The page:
Every year, regular as clockwork, it would come around. Arriving in the calendar like a black cloud, heavy with expectation but holding very little promise. A box ticking exercise, something to be endured by both sides, and enjoyed by neither. A necessary evil for both sides. Performance Management day. 12 months earlier, a list of easily attainable targets had been agreed, any minor issues ironed out, hands shaken and everyone was happy. It was over for another year.
That was Performance Management back then. It had become an inefficient and misdirected way of improving employee engagement. An annual single event, too focussed on past mistakes instead of facing forward toward improvement. It was an awkward and fairly pointless process, stressful for managers and employees alike.
That was then and this is now. That doesn’t mean we should just forget about appraising employees, though. If anything, we’re better equipped than ever for the job. As technology changes the way we work, and as that change gathers pace, it’s time for a new outlook on how we view performance and set goals. Time for a rethink. Time to make Performance Management a continual process, rather than just that dreaded yearly event.
It’s all about the data. There’s no end of tools available to businesses to help them track, measure and evaluate an employee’s performance. Social media, mobile tech, gamified engagement based on reward and incentive, the list goes on. But if organisations are to rethink the how, then maybe this is also a good opportunity to re-assess the ‘what’.
Many organisations have used SMART goal setting (Specific, Measurable, Acheivable, Relevant, and Timed) for some time now. Using technology to support a more flexible, agile and proactive system keeps those key characteristics at its heart. And the new workforce, the modern workforce demands a more fluid, instant way of working. That includes learning and appraisal.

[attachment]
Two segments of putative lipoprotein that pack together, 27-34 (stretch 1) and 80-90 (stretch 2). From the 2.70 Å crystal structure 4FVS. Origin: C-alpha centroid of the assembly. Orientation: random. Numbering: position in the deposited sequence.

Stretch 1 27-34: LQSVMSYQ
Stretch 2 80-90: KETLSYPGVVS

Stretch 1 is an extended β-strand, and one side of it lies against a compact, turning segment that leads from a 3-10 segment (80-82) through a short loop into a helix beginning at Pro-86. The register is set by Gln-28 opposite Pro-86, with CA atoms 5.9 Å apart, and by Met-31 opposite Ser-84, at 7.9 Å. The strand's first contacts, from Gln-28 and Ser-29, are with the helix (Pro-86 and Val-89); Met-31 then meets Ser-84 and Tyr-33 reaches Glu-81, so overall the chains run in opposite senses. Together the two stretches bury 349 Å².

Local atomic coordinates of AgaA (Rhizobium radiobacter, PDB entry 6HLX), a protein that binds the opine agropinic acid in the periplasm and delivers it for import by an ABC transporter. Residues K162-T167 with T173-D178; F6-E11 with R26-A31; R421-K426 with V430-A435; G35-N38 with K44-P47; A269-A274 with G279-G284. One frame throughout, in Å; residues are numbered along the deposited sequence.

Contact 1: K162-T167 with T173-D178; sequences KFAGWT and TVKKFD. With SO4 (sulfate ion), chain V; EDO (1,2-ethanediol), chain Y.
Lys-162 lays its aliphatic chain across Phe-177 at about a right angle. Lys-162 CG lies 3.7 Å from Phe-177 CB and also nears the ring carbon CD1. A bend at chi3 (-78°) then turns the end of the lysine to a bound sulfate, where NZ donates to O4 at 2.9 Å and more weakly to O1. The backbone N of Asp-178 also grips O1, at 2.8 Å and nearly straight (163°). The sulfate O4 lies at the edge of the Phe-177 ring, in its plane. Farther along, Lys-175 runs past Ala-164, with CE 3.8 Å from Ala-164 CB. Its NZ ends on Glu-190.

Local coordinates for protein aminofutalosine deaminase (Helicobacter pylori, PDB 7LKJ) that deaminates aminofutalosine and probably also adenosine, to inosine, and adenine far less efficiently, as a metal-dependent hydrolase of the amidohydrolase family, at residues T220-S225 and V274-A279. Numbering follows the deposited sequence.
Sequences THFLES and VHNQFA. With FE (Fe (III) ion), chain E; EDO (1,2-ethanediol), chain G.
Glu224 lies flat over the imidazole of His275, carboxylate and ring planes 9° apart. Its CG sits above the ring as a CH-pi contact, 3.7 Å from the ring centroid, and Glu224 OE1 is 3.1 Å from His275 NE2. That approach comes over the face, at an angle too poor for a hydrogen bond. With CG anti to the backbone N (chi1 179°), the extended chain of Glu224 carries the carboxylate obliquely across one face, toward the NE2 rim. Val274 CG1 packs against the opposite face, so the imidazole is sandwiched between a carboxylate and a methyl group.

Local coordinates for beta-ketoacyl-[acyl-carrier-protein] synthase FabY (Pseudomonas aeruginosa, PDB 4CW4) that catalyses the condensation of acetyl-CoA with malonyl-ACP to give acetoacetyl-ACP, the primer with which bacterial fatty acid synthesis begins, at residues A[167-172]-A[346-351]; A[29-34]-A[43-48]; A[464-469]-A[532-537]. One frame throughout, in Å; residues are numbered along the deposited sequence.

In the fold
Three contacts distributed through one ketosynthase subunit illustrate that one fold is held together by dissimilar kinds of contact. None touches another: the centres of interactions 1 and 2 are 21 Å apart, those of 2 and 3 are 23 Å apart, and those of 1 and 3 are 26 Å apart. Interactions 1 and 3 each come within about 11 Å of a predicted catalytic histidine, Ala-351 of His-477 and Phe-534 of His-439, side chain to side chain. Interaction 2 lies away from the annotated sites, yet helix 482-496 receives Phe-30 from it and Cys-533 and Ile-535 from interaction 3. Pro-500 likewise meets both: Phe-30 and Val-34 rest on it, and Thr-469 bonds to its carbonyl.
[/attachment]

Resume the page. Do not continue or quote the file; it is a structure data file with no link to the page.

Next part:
For employees to succeed, and importantly, for them to be supported towards further success, its important for managers to keep the conversation open.
Feedback is everything. Managers should be able to give direction and encouragement both regularly and in good time. Equally, employees need to know that they can raise any issues they may have when they happen, safe in the knowledge that the support is there.
Regular face to face, one on one meetings, short, focused and concise, are also a powerful tool in this. This is proactive, continuous performance management at its best, constantly facing forward, it is consistent, supportive and directive. These effective techniques re-cast managers not merely in a supervisory role, but more as coaches, enabling individuals’ progress through encouragement.
Some organisations, such as Facebook, are even stepping back from including the managers in this process at all, and adopting Peer Reviews as the best method of employee improvement and development. Peers are asked to anonymously review their colleagues’ progress. They work with them every day, they see how they work when the boss isn’t around, and as long as everybody’s asked to do the same, it’s a fair system. Research suggests that employees are more likely to respect this feedback, as it comes from peers. This is some way from being proven, but it’s certainly something organisations are considering.
The days of the annual appraisal are dead and gone. In reality, we don’t do anything on a yearly basis anymore anyway. Time moves on so quickly, bringing fresh challenges and new solutions. It will always be important for employees to know their voices are heard, and to feel that they have support for future progression. And it'll always be important for managers to see their staff progressing and growing in the company. Business just needs to decide the best method, the best way forward.